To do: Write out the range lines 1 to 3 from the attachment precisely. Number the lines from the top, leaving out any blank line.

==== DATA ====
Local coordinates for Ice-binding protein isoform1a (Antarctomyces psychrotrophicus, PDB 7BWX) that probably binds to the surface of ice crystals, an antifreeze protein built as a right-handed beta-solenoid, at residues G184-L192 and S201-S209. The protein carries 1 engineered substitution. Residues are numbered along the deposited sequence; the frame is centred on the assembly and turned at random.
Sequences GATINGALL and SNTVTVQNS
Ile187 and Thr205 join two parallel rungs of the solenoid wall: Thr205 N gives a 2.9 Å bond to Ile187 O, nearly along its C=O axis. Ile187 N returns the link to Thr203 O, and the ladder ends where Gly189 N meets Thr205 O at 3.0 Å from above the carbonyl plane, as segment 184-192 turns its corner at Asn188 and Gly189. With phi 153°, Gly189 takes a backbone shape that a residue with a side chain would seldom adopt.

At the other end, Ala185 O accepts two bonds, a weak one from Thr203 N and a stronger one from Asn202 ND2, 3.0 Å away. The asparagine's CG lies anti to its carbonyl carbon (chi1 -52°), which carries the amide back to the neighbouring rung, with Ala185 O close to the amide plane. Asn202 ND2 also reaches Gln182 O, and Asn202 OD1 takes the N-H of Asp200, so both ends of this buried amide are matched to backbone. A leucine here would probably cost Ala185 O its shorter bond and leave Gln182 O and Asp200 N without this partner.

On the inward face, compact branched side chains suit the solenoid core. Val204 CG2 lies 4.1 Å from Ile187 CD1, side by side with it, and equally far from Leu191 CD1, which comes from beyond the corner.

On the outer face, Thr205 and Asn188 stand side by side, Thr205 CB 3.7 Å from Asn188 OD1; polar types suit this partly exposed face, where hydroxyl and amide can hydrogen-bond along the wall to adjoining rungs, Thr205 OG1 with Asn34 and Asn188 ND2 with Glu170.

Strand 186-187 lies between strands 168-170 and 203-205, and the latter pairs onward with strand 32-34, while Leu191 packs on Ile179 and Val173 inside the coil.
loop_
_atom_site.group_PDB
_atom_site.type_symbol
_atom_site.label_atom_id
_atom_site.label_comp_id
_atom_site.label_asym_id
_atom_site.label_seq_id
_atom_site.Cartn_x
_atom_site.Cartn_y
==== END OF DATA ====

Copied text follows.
Local coordinates for Ice-binding protein isoform1a (Antarctomyces psychrotrophicus, PDB 7BWX) that probably binds to the surface of ice crystals, an antifreeze protein built as a right-handed beta-solenoid, at residues G184-L192 and S201-S209. The protein carries 1 engineered substitution. Residues are numbered along the deposited sequence; the frame is centred on the assembly and turned at random.
Sequences GATINGALL and SNTVTVQNS
Ile187 and Thr205 join two parallel rungs of the solenoid wall: Thr205 N gives a 2.9 Å bond to Ile187 O, nearly along its C=O axis. Ile187 N returns the link to Thr203 O, and the ladder ends where Gly189 N meets Thr205 O at 3.0 Å from above the carbonyl plane, as segment 184-192 turns its corner at Asn188 and Gly189. With phi 153°, Gly189 takes a backbone shape that a residue with a side chain would seldom adopt.